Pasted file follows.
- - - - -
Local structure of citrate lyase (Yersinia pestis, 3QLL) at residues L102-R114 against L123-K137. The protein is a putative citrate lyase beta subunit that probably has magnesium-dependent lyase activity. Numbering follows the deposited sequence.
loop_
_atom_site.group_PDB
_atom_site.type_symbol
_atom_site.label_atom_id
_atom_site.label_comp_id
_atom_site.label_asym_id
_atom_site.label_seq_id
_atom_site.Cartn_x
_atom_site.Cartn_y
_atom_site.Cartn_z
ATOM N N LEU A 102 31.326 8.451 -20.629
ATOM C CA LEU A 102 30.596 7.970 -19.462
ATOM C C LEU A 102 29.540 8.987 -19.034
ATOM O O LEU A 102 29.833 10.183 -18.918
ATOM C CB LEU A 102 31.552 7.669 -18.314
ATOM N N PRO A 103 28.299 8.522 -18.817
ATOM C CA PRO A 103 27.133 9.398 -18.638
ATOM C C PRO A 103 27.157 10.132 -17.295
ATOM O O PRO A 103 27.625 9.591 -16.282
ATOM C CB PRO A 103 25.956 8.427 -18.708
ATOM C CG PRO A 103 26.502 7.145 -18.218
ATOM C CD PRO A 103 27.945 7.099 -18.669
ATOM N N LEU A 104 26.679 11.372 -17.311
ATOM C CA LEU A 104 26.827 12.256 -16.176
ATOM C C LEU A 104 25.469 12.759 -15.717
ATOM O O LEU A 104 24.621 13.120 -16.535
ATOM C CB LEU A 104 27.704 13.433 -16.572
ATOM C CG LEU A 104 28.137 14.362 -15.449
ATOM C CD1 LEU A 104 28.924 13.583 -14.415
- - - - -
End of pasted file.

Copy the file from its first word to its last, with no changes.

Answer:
Local structure of citrate lyase (Yersinia pestis, 3QLL) at residues L102-R114 against L123-K137. The protein is a putative citrate lyase beta subunit that probably has magnesium-dependent lyase activity. Numbering follows the deposited sequence.
loop_
_atom_site.group_PDB
_atom_site.type_symbol
_atom_site.label_atom_id
_atom_site.label_comp_id
_atom_site.label_asym_id
_atom_site.label_seq_id
_atom_site.Cartn_x
_atom_site.Cartn_y
_atom_site.Cartn_z
ATOM N N LEU A 102 31.326 8.451 -20.629
ATOM C CA LEU A 102 30.596 7.970 -19.462
ATOM C C LEU A 102 29.540 8.987 -19.034
ATOM O O LEU A 102 29.833 10.183 -18.918
ATOM C CB LEU A 102 31.552 7.669 -18.314
ATOM N N PRO A 103 28.299 8.522 -18.817
ATOM C CA PRO A 103 27.133 9.398 -18.638
ATOM C C PRO A 103 27.157 10.132 -17.295
ATOM O O PRO A 103 27.625 9.591 -16.282
ATOM C CB PRO A 103 25.956 8.427 -18.708
ATOM C CG PRO A 103 26.502 7.145 -18.218
ATOM C CD PRO A 103 27.945 7.099 -18.669
ATOM N N LEU A 104 26.679 11.372 -17.311
ATOM C CA LEU A 104 26.827 12.256 -16.176
ATOM C C LEU A 104 25.469 12.759 -15.717
ATOM O O LEU A 104 24.621 13.120 -16.535
ATOM C CB LEU A 104 27.704 13.433 -16.572
ATOM C CG LEU A 104 28.137 14.362 -15.449
ATOM C CD1 LEU A 104 28.924 13.583 -14.415